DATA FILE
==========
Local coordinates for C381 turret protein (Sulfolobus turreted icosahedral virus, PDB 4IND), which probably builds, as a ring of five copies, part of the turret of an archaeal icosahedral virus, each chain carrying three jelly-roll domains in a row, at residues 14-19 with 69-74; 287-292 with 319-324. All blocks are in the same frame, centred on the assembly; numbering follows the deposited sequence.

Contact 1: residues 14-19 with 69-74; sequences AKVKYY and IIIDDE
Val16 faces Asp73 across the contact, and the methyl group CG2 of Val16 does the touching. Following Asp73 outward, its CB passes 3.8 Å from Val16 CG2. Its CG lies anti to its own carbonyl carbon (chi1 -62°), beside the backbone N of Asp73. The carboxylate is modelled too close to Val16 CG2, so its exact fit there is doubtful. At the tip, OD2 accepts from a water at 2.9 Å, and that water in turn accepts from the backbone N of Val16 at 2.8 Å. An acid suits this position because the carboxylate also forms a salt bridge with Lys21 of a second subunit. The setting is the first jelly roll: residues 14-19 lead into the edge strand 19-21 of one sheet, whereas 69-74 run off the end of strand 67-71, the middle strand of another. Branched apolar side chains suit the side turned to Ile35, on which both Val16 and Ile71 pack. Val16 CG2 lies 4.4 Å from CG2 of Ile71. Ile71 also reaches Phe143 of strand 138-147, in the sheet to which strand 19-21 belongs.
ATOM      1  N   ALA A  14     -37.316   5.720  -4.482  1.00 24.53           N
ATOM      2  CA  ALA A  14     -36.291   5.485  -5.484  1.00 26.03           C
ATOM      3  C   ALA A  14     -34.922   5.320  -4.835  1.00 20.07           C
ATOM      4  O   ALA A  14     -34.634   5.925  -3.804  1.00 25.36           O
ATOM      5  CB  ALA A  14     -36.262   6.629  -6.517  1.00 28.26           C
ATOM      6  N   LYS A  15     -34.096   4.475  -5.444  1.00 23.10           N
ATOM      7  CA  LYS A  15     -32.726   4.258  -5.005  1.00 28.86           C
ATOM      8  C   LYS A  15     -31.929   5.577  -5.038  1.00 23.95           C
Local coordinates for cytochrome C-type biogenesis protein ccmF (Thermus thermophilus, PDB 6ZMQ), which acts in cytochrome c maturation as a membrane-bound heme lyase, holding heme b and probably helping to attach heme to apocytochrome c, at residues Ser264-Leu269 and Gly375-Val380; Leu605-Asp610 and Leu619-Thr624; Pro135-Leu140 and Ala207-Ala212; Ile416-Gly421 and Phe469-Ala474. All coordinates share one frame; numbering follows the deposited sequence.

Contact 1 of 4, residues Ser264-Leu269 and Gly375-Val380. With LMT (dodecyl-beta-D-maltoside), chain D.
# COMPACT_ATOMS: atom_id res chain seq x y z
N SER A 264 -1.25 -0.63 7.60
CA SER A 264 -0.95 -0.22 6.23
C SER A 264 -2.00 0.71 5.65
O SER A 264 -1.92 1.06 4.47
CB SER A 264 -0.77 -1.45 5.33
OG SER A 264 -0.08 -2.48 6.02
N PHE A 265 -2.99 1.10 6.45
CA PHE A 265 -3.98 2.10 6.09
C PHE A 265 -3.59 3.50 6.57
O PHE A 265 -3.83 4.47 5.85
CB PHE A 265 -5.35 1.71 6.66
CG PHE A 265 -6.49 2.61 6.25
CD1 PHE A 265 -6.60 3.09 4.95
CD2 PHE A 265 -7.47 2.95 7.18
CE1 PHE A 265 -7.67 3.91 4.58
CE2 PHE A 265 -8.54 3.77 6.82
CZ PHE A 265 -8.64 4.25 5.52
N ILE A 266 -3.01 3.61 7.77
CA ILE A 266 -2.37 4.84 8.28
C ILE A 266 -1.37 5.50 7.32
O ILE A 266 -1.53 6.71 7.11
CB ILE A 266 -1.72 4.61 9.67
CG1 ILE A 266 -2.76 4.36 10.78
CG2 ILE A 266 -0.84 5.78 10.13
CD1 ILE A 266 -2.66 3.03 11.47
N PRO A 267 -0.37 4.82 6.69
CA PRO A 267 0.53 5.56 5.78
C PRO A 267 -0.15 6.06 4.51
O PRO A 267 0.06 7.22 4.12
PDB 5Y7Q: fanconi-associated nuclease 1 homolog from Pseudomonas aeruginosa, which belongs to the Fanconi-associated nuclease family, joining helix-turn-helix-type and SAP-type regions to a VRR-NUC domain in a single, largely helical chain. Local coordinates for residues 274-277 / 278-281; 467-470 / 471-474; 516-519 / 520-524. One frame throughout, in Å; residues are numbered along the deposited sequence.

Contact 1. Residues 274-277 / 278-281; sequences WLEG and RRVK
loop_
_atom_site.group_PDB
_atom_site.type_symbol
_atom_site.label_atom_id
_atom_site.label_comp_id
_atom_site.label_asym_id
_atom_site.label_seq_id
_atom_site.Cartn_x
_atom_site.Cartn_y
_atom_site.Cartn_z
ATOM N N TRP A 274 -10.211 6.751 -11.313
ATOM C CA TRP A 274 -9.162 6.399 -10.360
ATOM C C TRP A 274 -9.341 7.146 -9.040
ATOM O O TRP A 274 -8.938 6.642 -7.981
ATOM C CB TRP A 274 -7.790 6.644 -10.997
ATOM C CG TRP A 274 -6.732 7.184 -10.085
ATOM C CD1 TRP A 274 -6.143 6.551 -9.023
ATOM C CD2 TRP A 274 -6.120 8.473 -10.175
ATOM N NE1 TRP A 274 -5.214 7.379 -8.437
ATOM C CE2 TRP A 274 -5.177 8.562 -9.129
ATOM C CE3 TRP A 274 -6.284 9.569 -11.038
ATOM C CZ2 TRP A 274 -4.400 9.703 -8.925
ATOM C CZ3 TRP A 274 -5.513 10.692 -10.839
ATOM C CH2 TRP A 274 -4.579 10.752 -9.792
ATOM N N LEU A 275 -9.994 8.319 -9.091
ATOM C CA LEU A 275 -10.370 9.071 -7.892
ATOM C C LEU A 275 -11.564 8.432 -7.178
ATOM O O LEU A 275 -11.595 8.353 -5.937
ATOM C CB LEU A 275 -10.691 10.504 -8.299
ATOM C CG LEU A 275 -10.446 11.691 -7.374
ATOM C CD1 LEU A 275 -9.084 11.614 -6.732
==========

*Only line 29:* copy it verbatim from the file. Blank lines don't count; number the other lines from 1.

CE1 PHE A 265 -7.67 3.91 4.58